Conversation Classes: Dealing with Meaning First (example)

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In a previous article about Conversation Classes, I mentioned (as a kind of tangent in the comments section) what I refer to as “Processing the Text for Meaning First” and how much this bugs me when teachers don’t do it.

It actually bugs me the most as applied to grammar or vocab lessons (and I’ll write another article about that some other time), but what I want to do today is follow-up on that conversation classes article and give you an example of helping students process whatever text you’re using and the “input” or “springboard” for your discussion and show how little changes can have big flow-on results in your discussion classes.

It doesn’t matter what the text is. I could be any, or a combination, of the following:

- a short personal anecdote told to the class
- a short written text or passage from a longer text
- a simple print advertisement
- an excerpt from a movie (one or two scenes, say)
- an interview or discussion, etc. (i.e. a listening text)
- a short magazine or newspaper article

and on and on and on!

You’ll notice that I’ve focused on “short” in a number of places. The reason for this is simple: We’re considering a Productive Skills lesson here (and, specifically, a conversation class); not a receptive skills lesson (i.e. listening or reading).

This means that you don’t want to spend too much time on the text.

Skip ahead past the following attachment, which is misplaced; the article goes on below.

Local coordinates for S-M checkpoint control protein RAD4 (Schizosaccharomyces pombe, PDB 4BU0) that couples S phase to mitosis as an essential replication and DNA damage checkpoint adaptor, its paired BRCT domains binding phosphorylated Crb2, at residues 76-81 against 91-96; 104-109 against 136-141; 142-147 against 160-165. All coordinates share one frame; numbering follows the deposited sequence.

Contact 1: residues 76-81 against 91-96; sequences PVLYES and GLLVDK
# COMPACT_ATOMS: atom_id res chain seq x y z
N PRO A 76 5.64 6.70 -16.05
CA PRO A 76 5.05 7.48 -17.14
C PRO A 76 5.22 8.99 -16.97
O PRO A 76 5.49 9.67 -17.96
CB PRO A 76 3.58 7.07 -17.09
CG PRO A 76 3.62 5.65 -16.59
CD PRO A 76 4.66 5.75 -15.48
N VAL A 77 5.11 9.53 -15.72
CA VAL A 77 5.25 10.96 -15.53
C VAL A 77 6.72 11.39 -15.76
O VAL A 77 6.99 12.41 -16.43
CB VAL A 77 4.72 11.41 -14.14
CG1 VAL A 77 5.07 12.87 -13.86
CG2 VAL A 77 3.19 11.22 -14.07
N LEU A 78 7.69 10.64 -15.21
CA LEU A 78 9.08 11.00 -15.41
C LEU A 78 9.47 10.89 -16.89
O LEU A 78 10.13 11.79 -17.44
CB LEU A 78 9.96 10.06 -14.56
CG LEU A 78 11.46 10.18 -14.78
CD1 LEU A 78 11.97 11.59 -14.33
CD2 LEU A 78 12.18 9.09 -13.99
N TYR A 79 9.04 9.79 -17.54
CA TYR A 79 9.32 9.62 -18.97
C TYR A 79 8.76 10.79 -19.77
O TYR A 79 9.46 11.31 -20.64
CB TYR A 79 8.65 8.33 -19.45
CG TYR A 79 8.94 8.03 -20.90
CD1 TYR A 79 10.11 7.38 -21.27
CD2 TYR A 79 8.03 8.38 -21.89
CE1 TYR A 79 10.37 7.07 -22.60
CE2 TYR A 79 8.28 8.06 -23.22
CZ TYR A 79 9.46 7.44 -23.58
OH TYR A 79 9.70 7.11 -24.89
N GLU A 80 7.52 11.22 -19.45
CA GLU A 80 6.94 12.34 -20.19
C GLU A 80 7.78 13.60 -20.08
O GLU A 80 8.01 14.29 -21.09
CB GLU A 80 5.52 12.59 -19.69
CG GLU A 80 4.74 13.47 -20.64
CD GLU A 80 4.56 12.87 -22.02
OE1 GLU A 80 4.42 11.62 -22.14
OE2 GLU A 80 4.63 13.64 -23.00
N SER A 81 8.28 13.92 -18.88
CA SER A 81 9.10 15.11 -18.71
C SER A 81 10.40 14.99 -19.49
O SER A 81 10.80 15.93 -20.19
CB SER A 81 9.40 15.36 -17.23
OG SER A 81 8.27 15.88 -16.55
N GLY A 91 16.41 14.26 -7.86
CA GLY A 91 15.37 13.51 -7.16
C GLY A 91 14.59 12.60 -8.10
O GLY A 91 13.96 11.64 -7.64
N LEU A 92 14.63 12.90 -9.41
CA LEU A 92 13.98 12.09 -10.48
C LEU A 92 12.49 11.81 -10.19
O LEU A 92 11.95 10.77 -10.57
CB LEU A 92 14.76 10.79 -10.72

And this is where it usually all goes wrong.

Teachers are aware that it’s not a listening or reading lesson and therefore gallop ahead and get students to speak about the article. Too soon, though. That’s the problem.

The Balance

There’s a balancing act you have to do in this kind of lesson between spending too much time decoding the text (and therefore doing something that more resembles a Receptive Skills lesson) and not doing enough of the conversation part.

If you spend too much time processing the text for meaning, students don’t get to focus on the conversation element and you don’t really meet your main aims for that lesson.

Even worse, if students are paying for conversation lessons, then they’ll get pretty annoyed with this in short order - and rightly so.

On the other hand, those same students who’ll complain if you spend too much time dealing with the Input Text, will also complain that “It’s too hard!” if you just gloss over the text and ask them to produce language too soon. And again, rightly so.

Now, I don’t like being in the “Can’t either way” situation (i.e. where students will complain that you’re not doing enough actual conversation, and will also complain if it’s too hard) and that’s where the balance comes in.

How to Do It

The solution is relatively straight-forward: Make sure students process the text and in doing so provide them with enough support for the speaking task you’re going to set.

Let’s take a look at just one way to do that in this article and perhaps I’ll write another article at some point with other ideas that I use…

Idea 1. Prediction Task Using Pictures

You could, for example, introduce the topic and get students engaged with it (This is an astoundingly simple two-step process that I’ve been teaching trainees to do for a long time and which I call “book-ending.” More on that another time).

Then, introduce the first task and use a worksheet or OHT (overhead transparency) with some pictures on it.

Get students to work with a partner to name as many things as they can and describe what’s happening.

Elicit all this language to the board, concept-checking and drilling as you go.